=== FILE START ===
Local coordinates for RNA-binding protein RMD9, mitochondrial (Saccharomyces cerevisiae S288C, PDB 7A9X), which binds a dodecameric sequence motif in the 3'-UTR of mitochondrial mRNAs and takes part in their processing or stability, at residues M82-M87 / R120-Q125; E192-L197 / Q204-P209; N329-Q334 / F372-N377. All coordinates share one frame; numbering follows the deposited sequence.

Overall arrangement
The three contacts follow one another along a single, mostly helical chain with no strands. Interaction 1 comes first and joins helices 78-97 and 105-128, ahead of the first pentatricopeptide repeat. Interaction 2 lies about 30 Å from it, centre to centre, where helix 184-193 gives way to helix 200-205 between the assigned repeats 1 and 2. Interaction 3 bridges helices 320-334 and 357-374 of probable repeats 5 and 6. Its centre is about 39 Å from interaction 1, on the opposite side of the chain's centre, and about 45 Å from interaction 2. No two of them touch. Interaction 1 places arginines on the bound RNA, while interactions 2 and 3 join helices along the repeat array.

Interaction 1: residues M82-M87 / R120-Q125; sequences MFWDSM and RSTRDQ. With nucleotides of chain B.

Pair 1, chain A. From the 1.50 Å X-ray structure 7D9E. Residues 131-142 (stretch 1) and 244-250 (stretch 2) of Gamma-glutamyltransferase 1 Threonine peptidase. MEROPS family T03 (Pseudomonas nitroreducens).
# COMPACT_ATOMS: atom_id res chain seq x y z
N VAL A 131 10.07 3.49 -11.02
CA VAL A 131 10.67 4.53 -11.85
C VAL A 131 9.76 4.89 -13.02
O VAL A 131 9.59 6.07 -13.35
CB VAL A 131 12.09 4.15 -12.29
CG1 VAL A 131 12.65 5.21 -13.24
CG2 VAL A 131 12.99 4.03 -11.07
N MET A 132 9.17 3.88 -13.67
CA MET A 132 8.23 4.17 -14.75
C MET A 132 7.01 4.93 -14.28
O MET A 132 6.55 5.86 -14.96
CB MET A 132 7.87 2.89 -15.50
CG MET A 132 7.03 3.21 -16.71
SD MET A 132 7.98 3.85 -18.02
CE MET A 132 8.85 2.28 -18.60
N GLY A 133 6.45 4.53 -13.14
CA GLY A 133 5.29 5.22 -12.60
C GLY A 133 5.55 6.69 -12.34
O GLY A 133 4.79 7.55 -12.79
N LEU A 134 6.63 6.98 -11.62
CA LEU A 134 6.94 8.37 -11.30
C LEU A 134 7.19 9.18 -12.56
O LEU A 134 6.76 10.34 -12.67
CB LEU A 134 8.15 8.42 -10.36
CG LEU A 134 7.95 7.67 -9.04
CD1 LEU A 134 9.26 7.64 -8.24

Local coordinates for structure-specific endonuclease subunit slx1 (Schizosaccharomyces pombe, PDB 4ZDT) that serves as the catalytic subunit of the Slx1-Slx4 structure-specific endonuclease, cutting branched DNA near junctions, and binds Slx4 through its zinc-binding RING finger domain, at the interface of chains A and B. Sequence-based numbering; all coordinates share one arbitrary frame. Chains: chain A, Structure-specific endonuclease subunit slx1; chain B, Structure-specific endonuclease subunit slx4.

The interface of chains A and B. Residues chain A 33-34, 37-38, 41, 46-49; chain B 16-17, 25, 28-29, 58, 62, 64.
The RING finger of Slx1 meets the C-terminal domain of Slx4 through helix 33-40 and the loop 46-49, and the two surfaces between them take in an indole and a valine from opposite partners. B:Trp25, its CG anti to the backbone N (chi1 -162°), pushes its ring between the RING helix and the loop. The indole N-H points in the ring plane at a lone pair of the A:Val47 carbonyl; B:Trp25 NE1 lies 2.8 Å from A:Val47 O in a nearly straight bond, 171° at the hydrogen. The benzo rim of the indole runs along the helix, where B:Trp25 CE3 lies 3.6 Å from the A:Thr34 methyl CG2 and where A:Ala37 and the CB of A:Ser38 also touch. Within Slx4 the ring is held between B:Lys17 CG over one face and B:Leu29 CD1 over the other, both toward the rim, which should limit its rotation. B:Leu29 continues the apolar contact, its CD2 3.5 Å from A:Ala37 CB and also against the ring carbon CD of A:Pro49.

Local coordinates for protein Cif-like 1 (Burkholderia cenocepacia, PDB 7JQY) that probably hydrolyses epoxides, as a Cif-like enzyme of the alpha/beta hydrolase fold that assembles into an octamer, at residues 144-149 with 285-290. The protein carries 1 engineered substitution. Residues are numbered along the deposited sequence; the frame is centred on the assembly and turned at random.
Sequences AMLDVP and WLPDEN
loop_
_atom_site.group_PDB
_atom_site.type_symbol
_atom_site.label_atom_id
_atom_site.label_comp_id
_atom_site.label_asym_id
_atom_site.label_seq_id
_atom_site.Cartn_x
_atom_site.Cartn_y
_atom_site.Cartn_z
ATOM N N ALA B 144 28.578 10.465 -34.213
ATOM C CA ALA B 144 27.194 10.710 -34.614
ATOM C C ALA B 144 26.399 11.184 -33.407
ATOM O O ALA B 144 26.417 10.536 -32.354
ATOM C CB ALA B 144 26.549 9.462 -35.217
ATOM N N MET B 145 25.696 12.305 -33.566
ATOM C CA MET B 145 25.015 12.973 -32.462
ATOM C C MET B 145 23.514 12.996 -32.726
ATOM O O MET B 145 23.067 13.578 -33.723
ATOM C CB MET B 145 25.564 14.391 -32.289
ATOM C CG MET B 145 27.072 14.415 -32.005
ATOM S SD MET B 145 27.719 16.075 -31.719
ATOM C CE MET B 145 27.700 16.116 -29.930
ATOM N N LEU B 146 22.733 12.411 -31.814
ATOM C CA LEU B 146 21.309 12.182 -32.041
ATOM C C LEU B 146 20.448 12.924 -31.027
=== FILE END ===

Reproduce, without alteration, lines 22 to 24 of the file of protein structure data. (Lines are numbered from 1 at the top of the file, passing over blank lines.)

N GLY A 133 6.45 4.53 -13.14
CA GLY A 133 5.29 5.22 -12.60
C GLY A 133 5.55 6.69 -12.34